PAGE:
Dodger signings: Mientkiewicz, Towers, Ayala

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While the Dodgers have yet to confirm the Jamey Carroll signing (his agent has, however), they did add several veterans on minor league deals announced Thursday, including first baseman Doug Mientkiewicz, infielder Angel Berroa, RHP Josh Towers and RHP Luis Ayala.
It’s necessary depth for a team that’s bled prospects recently and can’t afford a bunch of additional veteran options right now.
Mientkiewicz’s return was a surprise. He said he came back last year to get the 10 years of service time he’d need to qualify for a full pension. He ended up spending 4 1/2 months on the disabled list with a dislocated shoulder, but he hit the 10-year mark anyway. It seems unlikely that the Dodgers will want to carry him again when they already have a left-handed-hitting first baseman in James Loney and another possible left-handed-hitting infield reserve in Blake DeWitt.
Berroa added a little life to his floundering career by hitting .230/.304/.310 in 226 at-bats with the Dodgers in 2008 before jumping to the Yankees last winter. The decision presumably will result in him being mailed a World Series ring in April, but he ended up with just 22 at-bats with the Bombers and 27 more with the Mets, and he finished up 7-for-49. He shouldn’t be a candidate to break camp with the Dodgers.
Towers also spent a portion of last season with the Yankees, making two relief appearances for the club. He spent the bulk of the year going 7-6 with a 2.74 ERA in 18 starts for Triple-A Scranton/Wilkes-Barre. With no fastball to speak of and a tendency to give up long flyballs, Towers is strictly Triple-A depth for the Dodgers.
Ayala finished with a 5.71 ERA for the Nationals and Mets in 2008 and a 5.62 ERA for the Twins and Marlins last season. The 31-year-old was a pretty extreme groundball pitcher prior to blowing out his elbow in the 2006 World Baseball Classic, but his sinker isn’t what it was and probably never will be again. The Dodgers should have better options for their last couple of bullpen spots.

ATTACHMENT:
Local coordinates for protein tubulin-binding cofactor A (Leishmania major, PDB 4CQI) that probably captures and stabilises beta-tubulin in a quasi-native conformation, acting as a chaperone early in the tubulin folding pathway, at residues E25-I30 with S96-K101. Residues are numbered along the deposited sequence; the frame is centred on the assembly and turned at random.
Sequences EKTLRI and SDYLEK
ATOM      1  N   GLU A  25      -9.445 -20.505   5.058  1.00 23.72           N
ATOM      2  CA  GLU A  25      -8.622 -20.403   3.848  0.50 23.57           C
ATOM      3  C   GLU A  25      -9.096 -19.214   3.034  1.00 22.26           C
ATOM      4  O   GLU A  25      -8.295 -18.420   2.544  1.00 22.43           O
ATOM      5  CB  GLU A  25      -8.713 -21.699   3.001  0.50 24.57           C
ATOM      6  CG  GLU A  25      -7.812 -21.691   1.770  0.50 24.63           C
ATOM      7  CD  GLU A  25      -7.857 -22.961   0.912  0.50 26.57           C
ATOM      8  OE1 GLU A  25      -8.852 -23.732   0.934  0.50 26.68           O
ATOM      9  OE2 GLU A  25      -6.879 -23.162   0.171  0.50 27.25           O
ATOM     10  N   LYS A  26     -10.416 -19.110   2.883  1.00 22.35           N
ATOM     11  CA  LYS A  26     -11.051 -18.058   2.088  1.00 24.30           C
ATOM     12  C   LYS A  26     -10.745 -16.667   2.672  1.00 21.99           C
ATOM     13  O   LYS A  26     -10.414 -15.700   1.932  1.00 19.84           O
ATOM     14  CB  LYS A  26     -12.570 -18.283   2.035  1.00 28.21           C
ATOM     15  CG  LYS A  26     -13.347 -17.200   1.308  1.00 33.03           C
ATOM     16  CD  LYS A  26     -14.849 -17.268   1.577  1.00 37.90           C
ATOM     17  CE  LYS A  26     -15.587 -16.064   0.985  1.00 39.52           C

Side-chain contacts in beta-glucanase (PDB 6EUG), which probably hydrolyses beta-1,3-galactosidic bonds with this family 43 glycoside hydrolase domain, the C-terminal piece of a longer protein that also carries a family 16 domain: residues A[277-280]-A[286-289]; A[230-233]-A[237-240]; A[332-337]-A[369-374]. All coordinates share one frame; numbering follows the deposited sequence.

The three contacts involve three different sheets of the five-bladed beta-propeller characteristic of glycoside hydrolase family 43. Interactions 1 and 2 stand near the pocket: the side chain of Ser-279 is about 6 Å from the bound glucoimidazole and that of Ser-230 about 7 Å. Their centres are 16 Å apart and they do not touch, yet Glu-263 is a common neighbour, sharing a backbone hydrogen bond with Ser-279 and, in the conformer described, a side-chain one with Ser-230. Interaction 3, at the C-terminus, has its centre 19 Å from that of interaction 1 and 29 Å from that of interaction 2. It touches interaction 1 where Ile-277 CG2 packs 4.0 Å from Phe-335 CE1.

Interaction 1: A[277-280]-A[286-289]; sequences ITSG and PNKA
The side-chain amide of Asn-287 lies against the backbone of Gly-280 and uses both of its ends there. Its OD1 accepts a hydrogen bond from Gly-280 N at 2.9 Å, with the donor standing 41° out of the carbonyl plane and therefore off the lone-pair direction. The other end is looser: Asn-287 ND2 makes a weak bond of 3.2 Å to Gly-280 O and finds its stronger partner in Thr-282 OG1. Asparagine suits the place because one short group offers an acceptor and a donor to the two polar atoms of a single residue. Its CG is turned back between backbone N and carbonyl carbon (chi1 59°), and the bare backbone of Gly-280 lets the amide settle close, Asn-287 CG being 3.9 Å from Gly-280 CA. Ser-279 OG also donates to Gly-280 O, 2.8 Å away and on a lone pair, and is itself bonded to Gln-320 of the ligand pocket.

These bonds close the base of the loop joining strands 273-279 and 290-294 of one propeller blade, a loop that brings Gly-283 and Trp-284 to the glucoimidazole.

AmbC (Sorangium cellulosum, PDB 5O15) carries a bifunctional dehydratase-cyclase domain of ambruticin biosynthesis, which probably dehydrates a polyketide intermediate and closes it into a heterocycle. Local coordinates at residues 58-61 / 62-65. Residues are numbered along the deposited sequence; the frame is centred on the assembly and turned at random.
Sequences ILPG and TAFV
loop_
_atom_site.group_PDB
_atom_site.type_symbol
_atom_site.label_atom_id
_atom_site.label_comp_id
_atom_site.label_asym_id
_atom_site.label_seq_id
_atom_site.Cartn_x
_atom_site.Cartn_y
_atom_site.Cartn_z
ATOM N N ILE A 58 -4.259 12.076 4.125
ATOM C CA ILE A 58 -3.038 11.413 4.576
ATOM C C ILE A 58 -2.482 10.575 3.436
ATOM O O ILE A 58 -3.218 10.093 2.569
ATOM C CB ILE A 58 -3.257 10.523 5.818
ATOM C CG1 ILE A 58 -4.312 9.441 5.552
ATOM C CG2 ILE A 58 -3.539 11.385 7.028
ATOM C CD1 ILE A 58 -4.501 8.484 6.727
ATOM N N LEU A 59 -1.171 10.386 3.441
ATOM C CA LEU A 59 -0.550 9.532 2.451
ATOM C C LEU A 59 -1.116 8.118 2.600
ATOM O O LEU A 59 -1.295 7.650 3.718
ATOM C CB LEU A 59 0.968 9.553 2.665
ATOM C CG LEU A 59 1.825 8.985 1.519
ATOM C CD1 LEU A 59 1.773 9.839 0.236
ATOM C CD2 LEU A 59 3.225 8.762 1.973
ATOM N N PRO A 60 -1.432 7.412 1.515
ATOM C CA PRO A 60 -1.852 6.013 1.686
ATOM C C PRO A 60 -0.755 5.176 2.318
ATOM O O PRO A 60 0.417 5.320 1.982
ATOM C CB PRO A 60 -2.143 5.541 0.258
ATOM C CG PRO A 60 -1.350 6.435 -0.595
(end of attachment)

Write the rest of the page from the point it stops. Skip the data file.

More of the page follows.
Kyle Hendricks and Adam Warren will compete for No. 5 spot in Cubs’ rotation

Chicago Cubs pitcher Kyle Hendricks throws during the first inning of Game 3 of the National League baseball championship series against the New York Mets Tuesday, Oct. 20, 2015, in Chicago. (AP Photo/David J. Phillip)
AP Photo/David J. Phillip
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Expect Kyle Hendricks and Adam Warren to battle it out for the fifth spot in the Cubs’ starting rotation this spring, writes Gordon Wittenmyer for the Chicago Sun-Times. Clayton Richard could serve as a fallback option as well.

Hendricks, 26, pitched well in his first full season in 2015. He finished with a 3.95 ERA and a 167/43 K/BB ratio over 180 innings. That was a solid follow-up to his rookie campaign in 2014, when he posted a 2.46 ERA over 13 starts.

The Cubs acquired Warren, 28, from the Yankees in the Starlin Castro trade. He contributed both out of the rotation and the bullpen in the Bronx this past season, pitching 131 1/3 innings with a 3.29 ERA and a 104/39 K/BB ratio.

One through four, the Cubs’ rotation is solid with defending National League Cy Young Award winner Jake Arrieta, Jon Lester, John Lackey, and Jason Hammel.